An example of rescoping is with the respite care feature of the Exceptional Family Member Program (EFMP). Originally intended to provide a break for Families with an EFMP member when their Soldier was deployed, it grew beyond this intended purpose and experienced cost overruns. We are rescoping this to deliver the service where the need is greatest and at the same level of support provided by the other armed services. This will save the Army time and money while still delivering an important service to Army Families who need it.

We also are creating efficiencies by consolidating functions, using call centers to manage similar functions at multiple garrisons, or by leveraging technology in varying ways. In geographic regions where we have a large installation with several smaller ones nearby, we are implementing mutual-support relationships to conserve resources and enhance our ability to deliver services when and where they are needed most.

Army installations have excellent relationships with their local communities, and senior leaders spend considerable time nurturing these connections.

To capitalize on this goodwill, IMCOM actively seeks public-public and public-private partnerships to augment our services, reduce costs and build communities. As it is with most bold change, we will need to adjust policies and regulations to facilitate our garrisons' ability to partner with nonfederal entities.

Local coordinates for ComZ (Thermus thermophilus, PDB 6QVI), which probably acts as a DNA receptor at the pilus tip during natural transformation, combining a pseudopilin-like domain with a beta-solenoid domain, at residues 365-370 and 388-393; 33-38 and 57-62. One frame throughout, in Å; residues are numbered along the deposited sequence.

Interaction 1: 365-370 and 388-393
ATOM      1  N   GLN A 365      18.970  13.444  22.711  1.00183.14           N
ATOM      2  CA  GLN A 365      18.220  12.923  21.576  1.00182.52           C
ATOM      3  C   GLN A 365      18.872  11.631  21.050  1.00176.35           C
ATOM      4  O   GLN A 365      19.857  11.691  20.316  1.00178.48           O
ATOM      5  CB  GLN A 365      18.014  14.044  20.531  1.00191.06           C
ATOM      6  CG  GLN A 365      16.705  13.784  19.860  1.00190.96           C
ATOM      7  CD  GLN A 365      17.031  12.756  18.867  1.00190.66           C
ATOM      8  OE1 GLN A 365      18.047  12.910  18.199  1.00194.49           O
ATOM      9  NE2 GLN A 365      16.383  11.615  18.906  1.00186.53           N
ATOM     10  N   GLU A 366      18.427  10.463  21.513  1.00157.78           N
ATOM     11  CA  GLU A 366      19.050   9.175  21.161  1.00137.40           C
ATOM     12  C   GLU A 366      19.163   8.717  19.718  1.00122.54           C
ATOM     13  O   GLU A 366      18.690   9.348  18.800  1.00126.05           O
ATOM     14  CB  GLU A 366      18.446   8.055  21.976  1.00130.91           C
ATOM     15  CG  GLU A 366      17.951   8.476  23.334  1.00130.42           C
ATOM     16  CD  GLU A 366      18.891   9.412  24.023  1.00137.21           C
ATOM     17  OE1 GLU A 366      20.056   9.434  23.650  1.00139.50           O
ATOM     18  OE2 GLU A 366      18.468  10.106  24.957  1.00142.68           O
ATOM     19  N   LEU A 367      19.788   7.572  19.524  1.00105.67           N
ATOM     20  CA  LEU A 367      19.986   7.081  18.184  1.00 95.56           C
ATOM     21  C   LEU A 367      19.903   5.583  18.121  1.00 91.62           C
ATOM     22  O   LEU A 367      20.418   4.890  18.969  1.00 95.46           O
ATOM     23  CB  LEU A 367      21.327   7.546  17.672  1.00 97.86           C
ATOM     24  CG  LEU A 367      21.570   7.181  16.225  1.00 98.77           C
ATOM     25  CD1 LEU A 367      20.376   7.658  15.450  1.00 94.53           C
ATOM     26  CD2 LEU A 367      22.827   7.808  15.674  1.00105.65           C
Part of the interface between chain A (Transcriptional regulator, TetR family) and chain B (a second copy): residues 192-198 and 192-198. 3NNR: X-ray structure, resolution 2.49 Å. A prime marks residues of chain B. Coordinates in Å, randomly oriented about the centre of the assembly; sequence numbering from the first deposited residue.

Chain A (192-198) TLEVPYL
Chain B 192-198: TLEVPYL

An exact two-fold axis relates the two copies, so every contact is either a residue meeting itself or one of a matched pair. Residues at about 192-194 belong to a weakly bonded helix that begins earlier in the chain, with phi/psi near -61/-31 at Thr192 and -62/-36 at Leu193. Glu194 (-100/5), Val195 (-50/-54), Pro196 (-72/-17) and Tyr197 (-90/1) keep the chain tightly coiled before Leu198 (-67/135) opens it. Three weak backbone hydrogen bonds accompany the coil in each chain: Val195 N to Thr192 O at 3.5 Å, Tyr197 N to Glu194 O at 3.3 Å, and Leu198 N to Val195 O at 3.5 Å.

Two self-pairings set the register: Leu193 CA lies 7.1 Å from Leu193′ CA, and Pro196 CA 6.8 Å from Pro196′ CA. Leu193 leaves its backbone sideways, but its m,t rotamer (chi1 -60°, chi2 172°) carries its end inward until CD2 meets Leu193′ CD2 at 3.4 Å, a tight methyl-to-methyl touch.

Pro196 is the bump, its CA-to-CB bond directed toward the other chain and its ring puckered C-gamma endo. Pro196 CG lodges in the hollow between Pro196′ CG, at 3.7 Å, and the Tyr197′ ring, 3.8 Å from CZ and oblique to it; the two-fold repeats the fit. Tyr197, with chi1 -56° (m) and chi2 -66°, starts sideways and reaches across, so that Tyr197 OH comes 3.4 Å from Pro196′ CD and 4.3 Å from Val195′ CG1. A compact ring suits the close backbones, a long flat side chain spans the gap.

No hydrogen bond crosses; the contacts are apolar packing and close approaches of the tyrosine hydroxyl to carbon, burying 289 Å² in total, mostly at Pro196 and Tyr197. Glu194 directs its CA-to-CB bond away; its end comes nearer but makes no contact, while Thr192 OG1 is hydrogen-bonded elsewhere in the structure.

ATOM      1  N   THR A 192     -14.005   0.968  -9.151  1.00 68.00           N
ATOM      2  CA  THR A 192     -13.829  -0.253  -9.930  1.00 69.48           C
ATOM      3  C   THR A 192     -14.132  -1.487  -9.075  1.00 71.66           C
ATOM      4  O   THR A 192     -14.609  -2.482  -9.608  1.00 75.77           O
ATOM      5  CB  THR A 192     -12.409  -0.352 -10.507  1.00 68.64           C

Transform: Policy

Just as we work alongside supported commanders to identify and eliminate inefficient, redundant, or outdated programs and services, we must request adjustments to policies that constrain our flexibility to adapt to changing conditions.

The nexus of fiscal constraint, manpower reductions, and requirements growth makes today's environment ripe with opportunities for individuals and organizations to challenge counterproductive policies or requirements in the interest of streamlining processes or reducing costs.

We are looking inward as well to identify any self-imposed policies or requirements that distract us from supporting senior commander and Army priorities.

For example, we have put in place too many reportable metrics. We are, therefore, reducing or eliminating a substantial number of reports to create time to focus on higher, agreed-upon priorities.

Transform: Why?

Simply put, Soldiers in the Army of the future will have a very different understanding of what Army life is like. They will be professional and capable as always, but they will also be rugged, expecting, and accepting of a Spartan lifestyle.

We will start that process today by recalibrating our collective expectations of what is possible for Soldiers and Families on Army installations. With fiscal and manpower limitations alongside increasing requirements, we simply cannot continue to operate as before. The future Army is one of bold leaders taking bold action to win in a complex world, and IMCOM is transforming to support it.

   (Article originally appeared in the 2016 Army Greenbook.)